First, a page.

Well, let me tell you, Brander delivers! He is intelligent, ambitious, irresistible—all expected traits of the hero of a romance. However, his life circumstances (he lost his hearing at age seven, and as an adult was disinherited because of his deafness) allow him to be a bit damaged, vulnerable, egotistical at times—all things you expect of a well rounded character! I very much enjoyed reading “A Discreet Gentleman of Discovery,” and look forward to the next book in the series!
Another author who was kind enough to pause in her busy book sales and speak to me was Erin Quinn. Erin is the author of the Award Winning “Mists of Ireland” Series. Long time lovers of Paranormal Romance no doubt are already quite familiar with Erin’s books, but as a newer convert to the genre I had not read her work yet. Erin described how her interest in Paranormal Romance developed from a lack of it when she was a teen. She told me that she had always been an avid reader, delving into adult books when she was nine. She was a big fan of Steven King, loved the thrills and chills, but as a young adult wished that they offered some romance too, even a bit of smut! Well, as an adult, she has succeeded in creating a darker strain of romance. After our chat, I purchased the first book in her Mists of Ireland series, “Haunting Beauty”. I was completely swept away by Erin’s beautifully descriptive voice—I could picture every stone on her rocky Irish shore. And more importantly I was completely intrigued by her haunted characters. Their emotional struggles had my heart twisted, and the supernatural forces they face were believable and truly frightening. I am so glad I followed what began as my superficial urge to read about some “hunky Irish men.” My urge for smut was satisfied, but so was my appreciation of a quality, literary voice.
The Tucson Festival of Books turned out to be a far more enriching experience than I was expecting. I would urge any PRG member who has a weekend to spare in early March to head to sunny southern Arizona and devote at least forty-eight hours to exploring the hundreds of booths and tents. Not only will you satisfy the book lover in you, but I guarantee that you will meet some fascinating and gracious authors. And if you’re an aspiring writer like me, you will come away ready to tangle with that plot and pump some life into that hero who lurks in the back of your brain!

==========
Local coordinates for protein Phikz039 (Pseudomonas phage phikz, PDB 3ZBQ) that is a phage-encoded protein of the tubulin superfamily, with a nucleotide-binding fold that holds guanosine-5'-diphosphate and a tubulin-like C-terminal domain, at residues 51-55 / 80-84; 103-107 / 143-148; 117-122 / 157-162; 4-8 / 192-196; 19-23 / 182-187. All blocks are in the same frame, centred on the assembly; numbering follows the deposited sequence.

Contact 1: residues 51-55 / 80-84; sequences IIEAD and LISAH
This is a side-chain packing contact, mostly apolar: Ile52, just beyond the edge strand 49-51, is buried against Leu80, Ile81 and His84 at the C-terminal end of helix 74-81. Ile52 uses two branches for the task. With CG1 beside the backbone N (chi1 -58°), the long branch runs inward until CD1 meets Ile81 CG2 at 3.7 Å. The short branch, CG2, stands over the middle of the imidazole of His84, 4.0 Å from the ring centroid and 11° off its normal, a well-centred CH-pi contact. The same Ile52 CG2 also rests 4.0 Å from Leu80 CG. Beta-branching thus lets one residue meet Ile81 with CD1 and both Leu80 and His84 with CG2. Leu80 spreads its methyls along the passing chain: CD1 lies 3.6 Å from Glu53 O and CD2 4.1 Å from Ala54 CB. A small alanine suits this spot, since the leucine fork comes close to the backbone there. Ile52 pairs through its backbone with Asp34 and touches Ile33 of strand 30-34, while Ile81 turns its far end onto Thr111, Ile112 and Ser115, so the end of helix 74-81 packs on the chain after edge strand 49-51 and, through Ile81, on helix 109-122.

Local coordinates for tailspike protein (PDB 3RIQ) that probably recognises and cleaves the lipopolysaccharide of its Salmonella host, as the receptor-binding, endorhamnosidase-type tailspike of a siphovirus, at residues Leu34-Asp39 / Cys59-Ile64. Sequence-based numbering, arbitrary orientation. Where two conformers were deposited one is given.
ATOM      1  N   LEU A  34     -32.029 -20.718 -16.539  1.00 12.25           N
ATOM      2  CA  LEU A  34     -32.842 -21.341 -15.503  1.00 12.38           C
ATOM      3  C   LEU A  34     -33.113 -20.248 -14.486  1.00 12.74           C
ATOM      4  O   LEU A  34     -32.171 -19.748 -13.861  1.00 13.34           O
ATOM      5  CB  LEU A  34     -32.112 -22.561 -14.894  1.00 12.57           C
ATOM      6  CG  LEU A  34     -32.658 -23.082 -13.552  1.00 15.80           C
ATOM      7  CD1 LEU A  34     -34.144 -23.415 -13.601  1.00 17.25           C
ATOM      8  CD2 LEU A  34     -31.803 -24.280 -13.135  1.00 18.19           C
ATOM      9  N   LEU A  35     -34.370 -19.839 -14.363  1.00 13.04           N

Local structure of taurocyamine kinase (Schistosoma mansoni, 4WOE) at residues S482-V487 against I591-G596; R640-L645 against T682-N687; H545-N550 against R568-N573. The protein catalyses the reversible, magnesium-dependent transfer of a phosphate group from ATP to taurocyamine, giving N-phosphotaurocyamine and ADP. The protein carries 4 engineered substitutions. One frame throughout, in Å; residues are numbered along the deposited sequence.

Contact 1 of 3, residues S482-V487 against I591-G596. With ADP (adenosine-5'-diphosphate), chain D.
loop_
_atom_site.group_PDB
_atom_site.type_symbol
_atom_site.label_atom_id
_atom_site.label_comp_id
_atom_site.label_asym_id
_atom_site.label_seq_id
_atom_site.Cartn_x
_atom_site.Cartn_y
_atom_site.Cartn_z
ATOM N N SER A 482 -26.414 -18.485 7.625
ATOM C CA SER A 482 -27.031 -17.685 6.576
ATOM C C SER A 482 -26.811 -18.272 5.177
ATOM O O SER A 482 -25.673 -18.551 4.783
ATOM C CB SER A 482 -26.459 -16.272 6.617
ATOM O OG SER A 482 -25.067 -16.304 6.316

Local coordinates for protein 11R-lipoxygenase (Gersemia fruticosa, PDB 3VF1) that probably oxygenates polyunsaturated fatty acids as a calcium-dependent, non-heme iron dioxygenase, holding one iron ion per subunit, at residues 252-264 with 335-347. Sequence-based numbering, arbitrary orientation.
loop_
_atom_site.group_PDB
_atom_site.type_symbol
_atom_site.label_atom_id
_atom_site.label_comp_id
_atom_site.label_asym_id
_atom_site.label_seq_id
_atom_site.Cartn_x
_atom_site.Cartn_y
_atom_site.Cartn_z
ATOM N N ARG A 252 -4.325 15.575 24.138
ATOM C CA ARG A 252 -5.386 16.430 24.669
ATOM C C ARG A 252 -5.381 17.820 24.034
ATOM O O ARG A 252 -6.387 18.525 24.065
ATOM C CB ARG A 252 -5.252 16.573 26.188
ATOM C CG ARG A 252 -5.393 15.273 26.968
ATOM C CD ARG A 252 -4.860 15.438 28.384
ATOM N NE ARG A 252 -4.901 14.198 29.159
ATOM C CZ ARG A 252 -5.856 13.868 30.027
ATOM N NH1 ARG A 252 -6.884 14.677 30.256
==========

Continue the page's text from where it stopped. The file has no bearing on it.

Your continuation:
Post - February 8th, 2013
by Melodie Campbell, PRG Author
the purpose of fiction should be to entertain...
The other day, an American interviewer challenged me about the purpose of fiction; should it always contain a moral message? My instant answer: No No No! The purpose of fiction should be to Entertain, and nothing should come before that.
Why? We have countless other venues that preach morality. Religions seek to teach us how to behave. Every day we are bombarded by newspapers, radio and other nonfiction outlets, that expose us to the ‘evil’ of greedy politicians, nasty world despots and out of control celebrities.
If fiction was required to follow a moral code, we would miss so much. If the good guy always won – if the bad guy always got caught – wouldn't that make fiction lamentably predictable?
Does that mean fiction can’t teach us something? Of course it can! Put me in the mind of a serial killer for a few hours. Let me know what it feels like to experience the overwhelming greed of a con artist. Dress me up as a torch singer, with a black heart and a gun in her stocking.
Let me discover something about how other people think, if only for a little while. But above all else, entertain me. Don’t preach at me, even from a distance. I don’t want it from my fiction.
Just tell me a damn good story, thank you. Take me out of the real world for a few hours.
That’s the purpose of fiction.Melodie Campbell is an award-winning author of 40 short stories and 5 novels, including the comic time travel romance, 'Rowena Through the Wall'. www.melodiecampbell.com
Post - February 2nd, 2013
by Jolie du Pre, PRG Author
ALEX HONNOLD FREE SOLO CLIMBER:
THREE THINGS AUTHORS CAN LEARN FROM HIM...
You may have seen Alex Honnold interviewed on "60 Minutes." He's the young man who climbs large mountains with no rope or other equipment. It's incredible to watch.
The 27-year-old started climbing indoors when he was around 11 or 12. He continued doing that until he was 18. Then he dropped out of University of California, Berkeley’s engineering program to climb outdoors full-time. "I just didn't like college," he said. "On a typical day, I'd buy a loaf of bread and go out to Indian Rock and do laps."
So Alex leaves an excellent college and an excellent program. And it isn't like he left college to enter a professional program. He left college to live in a van and climb mountains. However, since then sponsors, such as The North Face and Cliff Bar, took notice, and he now makes enough money to support himself doing what he loves.
1. Go for your dreams
If your dream is to become a full-time fiction author, the only way you're going to accomplish that is to go for it. What do you need to do in your life to accomplish your goal? Are you married? Can you live off of your partner's income while you work on achieving your dream? Is there additional writing you can do to bring income in right away until you’re earning income from fiction writing?